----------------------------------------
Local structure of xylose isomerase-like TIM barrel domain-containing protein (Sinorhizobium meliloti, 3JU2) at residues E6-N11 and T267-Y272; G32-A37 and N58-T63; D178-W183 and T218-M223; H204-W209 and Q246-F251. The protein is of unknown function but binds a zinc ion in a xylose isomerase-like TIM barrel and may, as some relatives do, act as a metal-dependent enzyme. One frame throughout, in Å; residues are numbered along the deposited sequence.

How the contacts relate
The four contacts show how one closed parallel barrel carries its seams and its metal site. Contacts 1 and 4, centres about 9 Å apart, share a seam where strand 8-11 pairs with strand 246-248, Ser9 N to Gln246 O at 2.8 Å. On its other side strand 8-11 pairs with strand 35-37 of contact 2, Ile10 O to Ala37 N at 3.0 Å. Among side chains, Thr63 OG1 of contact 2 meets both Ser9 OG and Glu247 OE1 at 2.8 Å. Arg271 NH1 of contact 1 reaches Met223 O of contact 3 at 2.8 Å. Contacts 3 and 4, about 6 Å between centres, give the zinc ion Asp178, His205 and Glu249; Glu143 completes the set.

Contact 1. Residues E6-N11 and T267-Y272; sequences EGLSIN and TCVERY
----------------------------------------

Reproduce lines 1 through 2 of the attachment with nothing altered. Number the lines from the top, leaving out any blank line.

Local structure of xylose isomerase-like TIM barrel domain-containing protein (Sinorhizobium meliloti, 3JU2) at residues E6-N11 and T267-Y272; G32-A37 and N58-T63; D178-W183 and T218-M223; H204-W209 and Q246-F251. The protein is of unknown function but binds a zinc ion in a xylose isomerase-like TIM barrel and may, as some relatives do, act as a metal-dependent enzyme. One frame throughout, in Å; residues are numbered along the deposited sequence.

How the contacts relate